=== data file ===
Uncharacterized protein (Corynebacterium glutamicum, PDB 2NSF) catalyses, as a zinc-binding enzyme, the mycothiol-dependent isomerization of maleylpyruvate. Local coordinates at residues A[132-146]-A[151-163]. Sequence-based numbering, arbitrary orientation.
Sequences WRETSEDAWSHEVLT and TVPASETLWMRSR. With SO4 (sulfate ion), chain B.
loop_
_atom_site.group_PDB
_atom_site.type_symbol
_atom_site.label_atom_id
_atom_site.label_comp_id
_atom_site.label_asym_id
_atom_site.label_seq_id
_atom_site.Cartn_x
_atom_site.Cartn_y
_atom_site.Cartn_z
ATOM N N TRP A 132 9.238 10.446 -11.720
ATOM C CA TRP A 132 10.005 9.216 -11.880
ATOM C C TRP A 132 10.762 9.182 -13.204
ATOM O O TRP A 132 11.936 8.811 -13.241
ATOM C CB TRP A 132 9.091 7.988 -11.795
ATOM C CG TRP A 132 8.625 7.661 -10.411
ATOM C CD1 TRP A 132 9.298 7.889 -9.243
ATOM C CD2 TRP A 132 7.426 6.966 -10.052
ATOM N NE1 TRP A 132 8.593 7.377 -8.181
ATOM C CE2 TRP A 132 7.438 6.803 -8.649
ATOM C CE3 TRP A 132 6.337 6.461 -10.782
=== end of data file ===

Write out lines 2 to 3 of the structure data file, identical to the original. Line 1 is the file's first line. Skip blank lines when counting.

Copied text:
Sequences WRETSEDAWSHEVLT and TVPASETLWMRSR. With SO4 (sulfate ion), chain B.
loop_